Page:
Many pop songs destined for radio airplay feature both an instrumental introduction and an instrumental fadeout, known in the entertainment business as an intro and an outro. A well-produced outro gives the song a satisfying conclusion so the next song's intro is not jarring to the listener. Sometimes a song, particularly a classical piece or vintage standard, will feature a definitive tag or extro instead of simply fading out. The "shave and a haircut" ending to barbershop quartet music would be considered a tag or outro, for example.
The outro of a pop song allows the disk jockey enough time to announce the name of the song or artist, identify the station and/or introduce the next song with an underlying sound bed. Some songs, such as the Eagles' "Hotel California" feature very long outros with extended guitar solos and a gradual fade. Other songs, such as the Romantics' "What I Like About You," end more abruptly, an effect known as a cold outro. Songs with cold intros and outros may require the disk jockey to fill in the gap with on-air patter or a pre-recorded musical jingle.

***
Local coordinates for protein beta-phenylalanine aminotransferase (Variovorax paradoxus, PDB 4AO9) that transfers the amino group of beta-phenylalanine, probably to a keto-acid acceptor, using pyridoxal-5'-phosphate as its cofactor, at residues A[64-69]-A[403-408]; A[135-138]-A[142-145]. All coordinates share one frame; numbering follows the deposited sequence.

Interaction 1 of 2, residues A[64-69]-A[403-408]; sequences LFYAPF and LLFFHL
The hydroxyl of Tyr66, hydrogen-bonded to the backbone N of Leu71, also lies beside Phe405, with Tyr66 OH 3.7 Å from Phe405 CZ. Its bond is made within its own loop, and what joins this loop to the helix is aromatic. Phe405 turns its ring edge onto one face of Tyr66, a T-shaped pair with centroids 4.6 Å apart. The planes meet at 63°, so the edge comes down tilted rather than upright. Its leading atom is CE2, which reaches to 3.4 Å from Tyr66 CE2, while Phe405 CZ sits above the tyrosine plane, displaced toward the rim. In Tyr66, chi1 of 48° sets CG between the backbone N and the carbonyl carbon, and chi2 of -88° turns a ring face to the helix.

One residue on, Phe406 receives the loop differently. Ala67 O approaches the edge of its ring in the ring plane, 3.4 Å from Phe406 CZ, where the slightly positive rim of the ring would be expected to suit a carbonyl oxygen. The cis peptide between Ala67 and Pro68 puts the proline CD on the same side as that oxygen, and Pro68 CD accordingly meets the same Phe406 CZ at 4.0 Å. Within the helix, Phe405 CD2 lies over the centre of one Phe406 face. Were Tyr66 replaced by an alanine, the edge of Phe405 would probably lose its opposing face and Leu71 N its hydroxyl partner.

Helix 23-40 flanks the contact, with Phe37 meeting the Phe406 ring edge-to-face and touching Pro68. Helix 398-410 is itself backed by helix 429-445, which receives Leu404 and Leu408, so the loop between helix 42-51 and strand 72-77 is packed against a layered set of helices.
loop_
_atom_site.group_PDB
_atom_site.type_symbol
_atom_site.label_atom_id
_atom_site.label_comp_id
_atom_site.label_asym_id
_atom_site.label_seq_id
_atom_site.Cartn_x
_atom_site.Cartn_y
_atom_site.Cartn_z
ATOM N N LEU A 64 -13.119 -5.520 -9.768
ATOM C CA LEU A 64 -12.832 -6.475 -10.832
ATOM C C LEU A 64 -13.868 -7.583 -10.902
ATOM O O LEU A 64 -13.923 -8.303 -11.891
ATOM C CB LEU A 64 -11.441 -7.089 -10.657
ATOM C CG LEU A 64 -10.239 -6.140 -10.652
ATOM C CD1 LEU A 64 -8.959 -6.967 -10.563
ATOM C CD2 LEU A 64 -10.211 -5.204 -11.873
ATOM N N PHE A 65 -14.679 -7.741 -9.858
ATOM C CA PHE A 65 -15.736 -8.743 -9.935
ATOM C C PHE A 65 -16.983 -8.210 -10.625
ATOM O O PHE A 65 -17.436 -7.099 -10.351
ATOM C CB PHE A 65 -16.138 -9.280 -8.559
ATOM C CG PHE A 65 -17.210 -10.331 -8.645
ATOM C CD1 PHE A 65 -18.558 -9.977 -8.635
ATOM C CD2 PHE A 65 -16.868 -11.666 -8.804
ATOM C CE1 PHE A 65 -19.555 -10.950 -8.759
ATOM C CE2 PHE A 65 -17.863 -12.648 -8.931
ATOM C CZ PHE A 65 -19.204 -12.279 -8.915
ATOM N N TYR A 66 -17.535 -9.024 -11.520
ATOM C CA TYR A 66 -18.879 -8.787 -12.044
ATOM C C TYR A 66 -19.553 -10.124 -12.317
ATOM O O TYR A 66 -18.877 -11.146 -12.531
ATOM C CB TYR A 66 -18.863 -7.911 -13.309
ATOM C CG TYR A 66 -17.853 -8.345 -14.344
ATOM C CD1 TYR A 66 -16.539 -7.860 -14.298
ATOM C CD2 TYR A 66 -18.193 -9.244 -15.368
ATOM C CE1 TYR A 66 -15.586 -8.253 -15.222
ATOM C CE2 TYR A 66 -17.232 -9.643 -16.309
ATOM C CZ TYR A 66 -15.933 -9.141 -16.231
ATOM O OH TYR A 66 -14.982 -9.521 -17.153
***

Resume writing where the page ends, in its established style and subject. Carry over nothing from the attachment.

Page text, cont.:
An outro generally follows the final chorus of a pop song, and may or may not retain the opening structure of the song itself. The extended outro of Lynyrd Skynyrd's anthem "Freebird" is more of a twin lead guitar jam played in a faster tempo than the gospel-tinged verses and choruses. The outro to Cream's magnum opus "Badge" features a piano-and-guitar duel which repeats and expands on the piano riff heard throughout the song.
Other outros are created during the editing phase, not the performance phase. The outro to the Beatles "Hey Jude" is a gradual fade-out of the band and others repeating the simple but effective "nah nah nah, NAH NAH NAH NAH" chorus while Paul McCartney drives the song with ad libbed shouts and shrieks. Because the performers were in such a groove, the song itself could have continued until everyone collapsed from exhaustion. Instead, the engineers created a more radio-friendly outro by fading the song out at its peak.
Not all songs have or even need extended outros, but many songwriters understand the needs of the broadcast industry and make efforts to provide a satisfying conclusion which would segue more or less seamlessly into the next song on the radio or at a dance party.